ST PAUL, Minn. — A Twin Cities chef and restaurant owner will testify in Congress on Tuesday, to share a firsthand account about how local crime has impacted his businesses, staff and customers.
Chef Brian Ingram, Founder and CEO of Purpose Driven Restaurants, says Representative Tom Emmer asked him to testify before the House Subcommittee on Oversight and Investigations, for a hearing titled, "Thoughts and Prayers are Not Enough: How Mass Shootings Harm Communities and Local Economies and Economic Growth."
Despite the title, Chef Ingram, who owns the Gnome Pub and Hope Breakfast Bar, says he won't be speaking about mass shootings, focusing instead on the ways crime of all kind has impacted his businesses, employees and customers. Since 2020, he says his businesses have been burglarized seven times.
Ingram spoke to KARE 11 reporter Kent Erdahl on Monday about his upcoming testimony and the perspective that he hopes to bring.
Kent Erdahl: "The hearing appears to be about mass shootings, but what are you hoping to speak to in your testimony?"
Chef Brian Ingram: "We'd like to talk more than just the mass shootings, as heartbreaking as those are, but just the crime and what has happened, economically, over the last couple years in the Twin Cities with the uptick in crime."
Erdahl: "We've previously spoken to you about multiple break-ins you've experienced at your restaurants."
Ingram: "We're up to seven break-ins at my businesses, and that doesn't include car-jackings, that doesn't include staff that have been assaulted on their way home. We've had one of our employees cars stolen out of the parking lot where a group of individuals came in, searched the employee room, found his car keys in his pocket and went out and stole the car, and for us it's really the brazenness of it."
As the owner of a restaurant called Hope, Ingram knows how it might look, speaking out about those struggles on the biggest stage.
Ingram: "As a business owner, this may be one of the stupidest things I could do because the last thing we want to do is to scare our guests or scare people that are coming to our restaurants. It's not good for business, but you have to stand for something or our cities aren't going to exist. The last thing we can afford to do is have more businesses and more people move out of our cities."
Erdahl: "Is there anything in particular that you're frustrated with, say the city of St. Paul, that has or hasn't happened in response to your break-ins?"
Ingram: "For me, it's really judges and what's happening with our prosecutors and what's happening with this kind of release that's been going on. For us, it's super frustrating when somebody robs us and they're out of jail within 24 hours and they come back and rob us again, and then the come back and rob us again...And something that really touched us personally, we lost our kitchen manager just a few, short months ago to a fentanyl overdose. We had his cell phone, we shared those messages with the police department and his drug dealer is texting back and he's saying, 'I think something is wrong.' And that drug dealer says, 'You'll be fine.' This man was 24 years old and he died that night. That drug dealer, we know who he is, we know where he lives, and he's still on the streets...The folks that are breaking the rules know that they can get away with it. That's not good for every day citizens."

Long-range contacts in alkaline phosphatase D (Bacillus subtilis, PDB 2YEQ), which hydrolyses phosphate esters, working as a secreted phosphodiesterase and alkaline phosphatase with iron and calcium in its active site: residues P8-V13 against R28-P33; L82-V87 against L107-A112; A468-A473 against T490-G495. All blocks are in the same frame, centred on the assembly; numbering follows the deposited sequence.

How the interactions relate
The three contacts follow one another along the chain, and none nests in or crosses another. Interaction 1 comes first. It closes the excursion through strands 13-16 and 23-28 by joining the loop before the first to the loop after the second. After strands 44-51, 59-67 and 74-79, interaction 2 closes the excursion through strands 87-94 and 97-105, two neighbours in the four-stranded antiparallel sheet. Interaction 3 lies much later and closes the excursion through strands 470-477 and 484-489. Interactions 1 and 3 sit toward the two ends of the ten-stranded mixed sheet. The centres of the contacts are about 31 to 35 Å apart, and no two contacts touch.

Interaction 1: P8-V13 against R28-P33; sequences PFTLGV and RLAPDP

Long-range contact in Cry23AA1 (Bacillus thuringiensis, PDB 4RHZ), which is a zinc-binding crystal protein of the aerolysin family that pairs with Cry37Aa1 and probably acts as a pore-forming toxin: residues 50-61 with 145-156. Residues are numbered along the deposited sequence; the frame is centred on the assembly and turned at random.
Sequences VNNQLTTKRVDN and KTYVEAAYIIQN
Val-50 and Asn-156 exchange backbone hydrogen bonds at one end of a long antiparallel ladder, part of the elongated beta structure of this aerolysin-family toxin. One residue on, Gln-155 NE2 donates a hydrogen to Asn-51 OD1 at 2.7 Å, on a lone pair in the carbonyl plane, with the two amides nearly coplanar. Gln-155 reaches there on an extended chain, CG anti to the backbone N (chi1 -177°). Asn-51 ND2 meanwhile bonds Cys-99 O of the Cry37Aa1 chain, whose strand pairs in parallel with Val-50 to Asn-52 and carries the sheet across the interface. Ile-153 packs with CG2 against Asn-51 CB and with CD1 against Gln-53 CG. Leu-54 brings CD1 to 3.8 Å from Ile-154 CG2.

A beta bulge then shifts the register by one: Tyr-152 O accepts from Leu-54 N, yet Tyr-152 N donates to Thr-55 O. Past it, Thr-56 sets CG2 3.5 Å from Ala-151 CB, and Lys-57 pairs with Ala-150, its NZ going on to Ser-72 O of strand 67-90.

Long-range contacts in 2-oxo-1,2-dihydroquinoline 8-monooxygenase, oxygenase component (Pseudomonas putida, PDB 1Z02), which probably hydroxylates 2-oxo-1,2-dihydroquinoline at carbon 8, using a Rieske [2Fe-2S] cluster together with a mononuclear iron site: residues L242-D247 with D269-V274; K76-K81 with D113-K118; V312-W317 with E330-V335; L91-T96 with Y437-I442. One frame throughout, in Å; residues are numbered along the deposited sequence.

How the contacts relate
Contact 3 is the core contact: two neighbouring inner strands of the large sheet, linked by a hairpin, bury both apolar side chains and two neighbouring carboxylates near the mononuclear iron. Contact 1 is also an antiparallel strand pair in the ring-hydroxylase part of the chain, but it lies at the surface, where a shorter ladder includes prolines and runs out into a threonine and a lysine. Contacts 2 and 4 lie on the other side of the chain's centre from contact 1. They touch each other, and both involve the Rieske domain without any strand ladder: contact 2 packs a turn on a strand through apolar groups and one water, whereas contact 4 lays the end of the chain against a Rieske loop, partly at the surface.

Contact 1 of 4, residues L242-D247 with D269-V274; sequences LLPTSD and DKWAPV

Ingram says he doesn't believe that his message is a political, or partisan, statement, though he is well aware that he was invited to speak to Congress by a Minnesota Republican from outside his district.
Erdahl: "Are you worried at all about the politics of getting involved and going to Washington and lending your voice to something that, seems to be used right now in political campaigns."
Ingram: "I'm petrified of that, but I think everybody is afraid to even talk about it right now because it is so politicized. I vote Republican, I vote Democrat, I vote for people that I believe in and I trust in, and that's what I really hope our hometown understands through everything that we've tried to do over the last two years, that we're here to love our community and to love our community means that we have to take stands. I'm willing to do that. Our family is willing to do that."
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